Babblings of an aging geek in love with the Absurd, his family, and his own hubris.... oh, and Lisp.

Org Capturing Introduction

The org-capture function is quite useful for some workflows, however, the standard documentation for it quickly jumps into template writing without really explaining its use case. The following essay attempts to be a gentle introduction to org-capture. I will assume you are familiar with both Org and Emacs, but don’t know anything about org-capture.

The org-capture feature is global, meaning that it may be called anywhere in Emacs– whether you are editing an org file or reading email. Calling it displays a buffer, allowing you to jot some notes. When dismissed, the notes are saved in a specific location based on the type of note. Hrm…examples are in order:

  1. Wile reading my mail, I remember some items to buy at the store, I start org-capture (specifying a task) and store a TODO header entitled Shopping with a list in my task file.
  2. While reading some code, I notice one of my team members clarified the originally terse README with helpful examples. To remind myself to publicly thank her at the next Sprint Retrospective, I launch org-capture (specifying a “Sprint Goodness”), and jot down the note, knowing that at the Sprint Retro, I can retrieve the file containing my Sprint notes.
  3. While running eshell on a remote server, I notice our Rakefile has a spelling mistake. Since I should fix that (just not now), I quickly start org-capture (specifying a “Bug”), and jot the details for a bug fix at the end of the day.
  4. While analyzing a new code base, I select each interesting function, and call org-capture to copy it (maybe with some thoughts) to n “Project File”. Each code snippet is properly formatted (in a literate programming style) with a link back to the original code file. By the time, I have encountered something questionable, I can export my “Project File” and mail it to collegues with questions.

The list of these destinations, and types of notes, can be a long as you want. Here is a screenshot of Emacs running on my work computer where each type of note (with its destination) is associated with a single key:


Hopefully, this gives you some possibilities for how org-capture can be used.

Getting Started

Let’s try it. The org-capture function, being a globally called function (and not just called within an Org file), should have some shortcut key. The docs suggest C-c c (in Spacemacs, this is SPC a o c), however, you can just issue a good ol’ fashioned, M-x org-capture:


Hit t to create a task, and an org-mode buffer appears with a TODO header:


Enter a task as if it were part of a greater org-mode file (because it is):


Hit C-c C-c to save, and Emacs mentions that the task was stored in ~/.notes. Let’s open it:


Notice that it is exactly as we typed it, just under a heading of Tasks. Well, there you have it, you have just created a nice Task List system.

Default Tasks

As you know, Emacs is synonymous for possibilities, so let’s begin to customize this feature by entering this code in the *scratch* buffer:

(setq org-default-notes-file "~/Dropbox/notes/tasks.org")

This changes the default file location for our tasks from ~/.notes to an entry in our Dropbox folder. Why there? Install a copy of Orgzly on your phone, and point it to the notes folder in your Dropbox account, and you’ll find your new task shown there.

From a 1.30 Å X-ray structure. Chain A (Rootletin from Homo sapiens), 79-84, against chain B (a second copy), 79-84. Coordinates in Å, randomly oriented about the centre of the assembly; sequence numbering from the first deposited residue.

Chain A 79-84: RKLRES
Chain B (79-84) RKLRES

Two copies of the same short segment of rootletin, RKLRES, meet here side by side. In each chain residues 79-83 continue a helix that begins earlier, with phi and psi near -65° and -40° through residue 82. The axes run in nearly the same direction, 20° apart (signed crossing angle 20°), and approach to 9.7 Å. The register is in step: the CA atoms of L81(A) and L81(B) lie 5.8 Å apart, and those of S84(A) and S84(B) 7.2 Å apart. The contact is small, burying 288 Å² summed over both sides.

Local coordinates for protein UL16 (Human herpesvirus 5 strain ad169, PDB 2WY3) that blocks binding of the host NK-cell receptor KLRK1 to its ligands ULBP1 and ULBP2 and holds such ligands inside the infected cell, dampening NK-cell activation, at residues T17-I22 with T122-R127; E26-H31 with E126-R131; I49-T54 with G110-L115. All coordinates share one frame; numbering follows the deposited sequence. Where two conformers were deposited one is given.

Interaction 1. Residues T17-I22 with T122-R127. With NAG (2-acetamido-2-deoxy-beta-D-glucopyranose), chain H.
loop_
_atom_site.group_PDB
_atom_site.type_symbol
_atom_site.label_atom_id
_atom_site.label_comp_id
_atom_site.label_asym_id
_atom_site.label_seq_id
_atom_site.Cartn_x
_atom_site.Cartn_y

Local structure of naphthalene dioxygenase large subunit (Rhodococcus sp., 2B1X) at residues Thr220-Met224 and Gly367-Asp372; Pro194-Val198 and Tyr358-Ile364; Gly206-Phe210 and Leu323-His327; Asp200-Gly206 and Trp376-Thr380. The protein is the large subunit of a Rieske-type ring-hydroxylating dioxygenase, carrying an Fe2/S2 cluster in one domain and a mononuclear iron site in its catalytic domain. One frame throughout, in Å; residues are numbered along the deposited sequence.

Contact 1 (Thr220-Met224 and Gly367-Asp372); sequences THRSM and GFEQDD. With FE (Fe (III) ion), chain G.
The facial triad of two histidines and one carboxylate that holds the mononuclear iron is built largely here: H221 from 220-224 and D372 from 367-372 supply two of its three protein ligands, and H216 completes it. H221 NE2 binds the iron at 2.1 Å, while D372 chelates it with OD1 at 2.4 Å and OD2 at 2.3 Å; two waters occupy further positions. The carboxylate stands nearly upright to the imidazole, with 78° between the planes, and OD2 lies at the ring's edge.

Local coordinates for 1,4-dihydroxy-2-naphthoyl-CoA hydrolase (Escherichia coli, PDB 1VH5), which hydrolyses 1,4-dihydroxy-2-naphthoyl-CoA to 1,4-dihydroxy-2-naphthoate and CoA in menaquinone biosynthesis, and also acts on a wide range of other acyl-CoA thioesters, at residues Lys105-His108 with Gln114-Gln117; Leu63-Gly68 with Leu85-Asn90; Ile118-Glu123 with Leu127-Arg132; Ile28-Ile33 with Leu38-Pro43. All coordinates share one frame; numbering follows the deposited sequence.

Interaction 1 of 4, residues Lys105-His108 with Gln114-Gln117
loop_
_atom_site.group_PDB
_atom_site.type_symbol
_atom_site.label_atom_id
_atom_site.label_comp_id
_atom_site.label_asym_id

I can’t describe Orgzly here, and the documentation, while complete, isn’t a tutorial. I would suggest having it create a default example file, and playing around with it. Shouldn’t take long before your computer and phone are singing a song of todos…

Obviously having a single file where you throw all your TODOs will quickly become unwieldy. I use org-archive to essentially backup closed TODOs.

Other Destinations

Each Org Capture Template consists of at least three parts:

  • A key binding– to select a particular template
  • A destination– a file, and some section in that file, like a heading, sub-heading, list item, etc.
  • A formatting template– allowing you to fill in the details instead of typing everything. In the example above, this included the sub-header (with the two asterisks), the TODO text, etc.

If you wanted to divide tasks into personal and work. We will let the tasks.org file (defined above) contain our personal stuff, and work-related tasks will go into work.org:

(add-to-list 'org-capture-templates
             '("w" "Work-related Task"  entry
               (file "~/Dropbox/notes/work.org")
               "* TODO %?" :empty-lines 1))

Run org-capture, and we now have our new w template (but we lost our default). Type q and let’s configure org-capture to have both:

(add-to-list 'org-capture-templates
             '("t" "Personal Task"  entry
               (file org-default-notes-file)
               "* TODO %?" :empty-lines 1))

Use either template to fill both files and then edit them to see the results.

You may find yourself placing bugs, feature requests, stories, and meeting notes in your work.org file. At the end of the day, you could deal with the day’s clutter by moving tasks that could not be trivially completed into other, dedicated project files. This is why Sacha mentions the org-refile function in combination with org-capture.


In this essay, we talked about the workflows associated with org-capture, as well as how to start creating simple templates. At this point, I hope you have enough context to dive into the org-template documentation to create a beautiful workflow.

Next, you might enjoy my following essay on capturing content in Emacs, or see my org-capture templates. If you own a Mac, you might try a capturing interface using a Mac program called Alfred. See the subsection on my Keyboard.io review.

Let me know if you do anything interesting with capturing content into org files.